Battery System Component Overview

If you're just getting started with building your truck, van or RV's electrical system all of the new terminology and equipment can be a little overwhelming. This guide covers the most common components used when building an electrical system for a truck, van or RV - DC-DC chargers, solar chargers, inverters and more.

Here is one example of an electrical system that can be used to power a 12V fridge, lights, and other gear. This system uses a Redarc Manager30 charger which combines several different functions, greatly simplifying the wiring involved. The Auxiliary Power Distribution System (APDS) routes most of the connections between components and outputs power to all of the accessories and equipment. Any other dual input DC-DC charger will be wired up similarly to what is seen here (check out our wiring diagrams for more examples). This is just a demonstration so only critical equipment is shown, we left the full solar array, outputs, and actual start battery out of the picture to simplify things a bit. Take a quick look and we'll walk you through everything step by step. We'll also cover a few items we didn't need to use here, such as bus bars.

APDS top down system view

Start Battery

Your vehicle's primary electrical system (start battery and alternator) will be used to charge the auxiliary battery system while the engine is running. With the exception of your DC-DC charger - we'll get to that in a minute - whether you connect your equipment to your primary or auxiliary system greatly depends on how you use your vehicle as well as your specific equipment. For example: if you have a high-power light bar or air compressor that you only use while the vehicle is running it might make more sense to connect it to your primary system, especially if your auxiliary battery is located inside the vehicle and wiring it to that would use a lot of cable. A fridge or camp light by contrast should never be connected to your start battery as those will run for long periods of time when the vehicle is off.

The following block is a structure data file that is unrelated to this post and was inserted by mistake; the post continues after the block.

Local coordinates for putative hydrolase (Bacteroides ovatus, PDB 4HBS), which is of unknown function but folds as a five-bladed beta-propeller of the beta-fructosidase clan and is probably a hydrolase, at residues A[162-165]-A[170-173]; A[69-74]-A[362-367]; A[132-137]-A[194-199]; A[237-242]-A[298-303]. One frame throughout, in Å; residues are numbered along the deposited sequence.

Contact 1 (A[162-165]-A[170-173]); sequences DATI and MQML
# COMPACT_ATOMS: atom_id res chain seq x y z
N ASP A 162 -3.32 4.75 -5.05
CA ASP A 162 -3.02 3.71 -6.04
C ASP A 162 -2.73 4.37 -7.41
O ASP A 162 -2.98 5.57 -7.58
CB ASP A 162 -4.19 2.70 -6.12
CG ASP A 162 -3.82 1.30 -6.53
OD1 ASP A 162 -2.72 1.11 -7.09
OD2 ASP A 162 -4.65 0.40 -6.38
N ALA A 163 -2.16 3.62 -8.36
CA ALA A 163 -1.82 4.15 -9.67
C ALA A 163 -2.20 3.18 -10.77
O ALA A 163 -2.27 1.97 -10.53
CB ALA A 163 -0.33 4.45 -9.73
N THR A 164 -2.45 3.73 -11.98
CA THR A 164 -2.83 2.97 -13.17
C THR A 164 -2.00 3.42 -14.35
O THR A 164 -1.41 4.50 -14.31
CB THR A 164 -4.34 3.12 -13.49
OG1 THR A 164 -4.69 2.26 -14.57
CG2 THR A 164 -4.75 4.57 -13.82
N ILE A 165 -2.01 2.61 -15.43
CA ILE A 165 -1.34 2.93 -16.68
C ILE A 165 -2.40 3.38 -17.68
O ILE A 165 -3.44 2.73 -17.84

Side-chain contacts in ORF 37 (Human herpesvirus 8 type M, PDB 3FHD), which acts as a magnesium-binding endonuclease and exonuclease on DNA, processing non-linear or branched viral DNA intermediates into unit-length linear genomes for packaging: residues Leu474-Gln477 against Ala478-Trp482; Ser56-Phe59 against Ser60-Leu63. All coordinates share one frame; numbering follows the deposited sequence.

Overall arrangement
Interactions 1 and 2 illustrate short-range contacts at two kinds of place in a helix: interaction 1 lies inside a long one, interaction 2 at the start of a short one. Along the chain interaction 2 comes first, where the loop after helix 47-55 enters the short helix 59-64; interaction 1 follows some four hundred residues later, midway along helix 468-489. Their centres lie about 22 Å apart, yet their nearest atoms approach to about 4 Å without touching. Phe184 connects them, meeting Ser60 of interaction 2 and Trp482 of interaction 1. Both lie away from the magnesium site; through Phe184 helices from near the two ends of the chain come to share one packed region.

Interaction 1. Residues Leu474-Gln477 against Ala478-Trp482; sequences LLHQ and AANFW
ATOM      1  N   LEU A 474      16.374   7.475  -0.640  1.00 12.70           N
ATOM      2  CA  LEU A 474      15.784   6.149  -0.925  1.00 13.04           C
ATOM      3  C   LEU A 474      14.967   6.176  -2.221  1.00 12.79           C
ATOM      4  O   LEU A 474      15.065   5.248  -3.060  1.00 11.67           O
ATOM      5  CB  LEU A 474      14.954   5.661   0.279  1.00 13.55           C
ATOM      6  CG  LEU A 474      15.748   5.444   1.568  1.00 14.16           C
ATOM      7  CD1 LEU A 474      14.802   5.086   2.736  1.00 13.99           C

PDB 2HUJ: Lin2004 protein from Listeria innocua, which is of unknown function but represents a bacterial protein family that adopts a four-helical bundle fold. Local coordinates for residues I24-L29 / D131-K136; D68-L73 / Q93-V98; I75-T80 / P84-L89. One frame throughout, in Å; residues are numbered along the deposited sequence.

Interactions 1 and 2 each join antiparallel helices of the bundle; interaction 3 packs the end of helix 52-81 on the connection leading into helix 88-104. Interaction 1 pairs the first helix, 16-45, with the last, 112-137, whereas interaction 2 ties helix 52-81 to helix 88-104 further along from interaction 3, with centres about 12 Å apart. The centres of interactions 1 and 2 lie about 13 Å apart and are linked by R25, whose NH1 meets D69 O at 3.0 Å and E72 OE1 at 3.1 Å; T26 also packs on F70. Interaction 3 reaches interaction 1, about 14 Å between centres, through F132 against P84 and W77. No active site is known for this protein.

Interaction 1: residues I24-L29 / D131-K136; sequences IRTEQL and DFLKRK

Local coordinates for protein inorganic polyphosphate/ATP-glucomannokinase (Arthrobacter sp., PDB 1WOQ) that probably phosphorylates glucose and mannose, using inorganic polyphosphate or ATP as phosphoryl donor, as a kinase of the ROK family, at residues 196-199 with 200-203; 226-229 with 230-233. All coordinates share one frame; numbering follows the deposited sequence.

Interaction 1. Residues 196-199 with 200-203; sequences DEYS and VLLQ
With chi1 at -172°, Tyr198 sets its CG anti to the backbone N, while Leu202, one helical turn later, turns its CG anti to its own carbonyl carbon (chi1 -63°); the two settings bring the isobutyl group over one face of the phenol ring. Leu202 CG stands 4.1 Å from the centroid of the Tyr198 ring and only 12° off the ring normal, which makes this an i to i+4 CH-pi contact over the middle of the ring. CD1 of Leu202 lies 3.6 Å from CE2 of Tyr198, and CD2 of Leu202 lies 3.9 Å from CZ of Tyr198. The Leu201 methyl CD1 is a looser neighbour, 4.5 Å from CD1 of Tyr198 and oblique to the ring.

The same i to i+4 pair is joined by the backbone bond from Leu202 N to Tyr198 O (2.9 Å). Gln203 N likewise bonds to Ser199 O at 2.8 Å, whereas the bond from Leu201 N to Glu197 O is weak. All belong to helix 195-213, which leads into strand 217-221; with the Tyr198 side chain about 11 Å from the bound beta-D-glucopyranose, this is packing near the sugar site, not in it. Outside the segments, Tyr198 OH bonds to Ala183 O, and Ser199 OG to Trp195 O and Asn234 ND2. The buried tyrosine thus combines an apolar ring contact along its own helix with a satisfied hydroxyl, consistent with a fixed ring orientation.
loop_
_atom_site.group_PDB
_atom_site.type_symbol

Rule of thumb: if you use it when the rig is off, don't connect it to your primary system and put it on the auxiliary system instead. Start batteries are optimized for starting your engine and not for running things for long periods of time. Doing so can drain or damage them and leave you stranded.

Auxiliary Battery

The auxiliary battery will be used to power everything you need while parked and the engine isn't running. Figuring out what size battery or battery bank you need is more art than science and depends on your style of camping, location and ability to use solar, shore power availability, amount you drive, and much more.

The two main types of batteries used for this application are Absorbent Glass Mat (AGM) and Lithium (usually LiFePO4). These batteries are both specifically designed to deeply discharge over long periods of time (deep-cycle) but do have a few differences:

  • Cost: Lithium batteries are quite a bit more expensive than AGM
  • Lifespan: Lithium degrades less with each charge/discharge cycle and holds up better over long periods of time
  • Weight: AGM batteries contain lead and are much, much heavier than Lithium. Since you generally want to keep the center of gravity of your vehicle as low as possible this may limit your ability to put the batteries somewhere convenient
  • Capacity: Lithium batteries can be run until nearly flat, AGM batteries will usually be damaged if repeatedly discharged below 50%. For any given battery rating the AGM battery will effectively have half the usable energy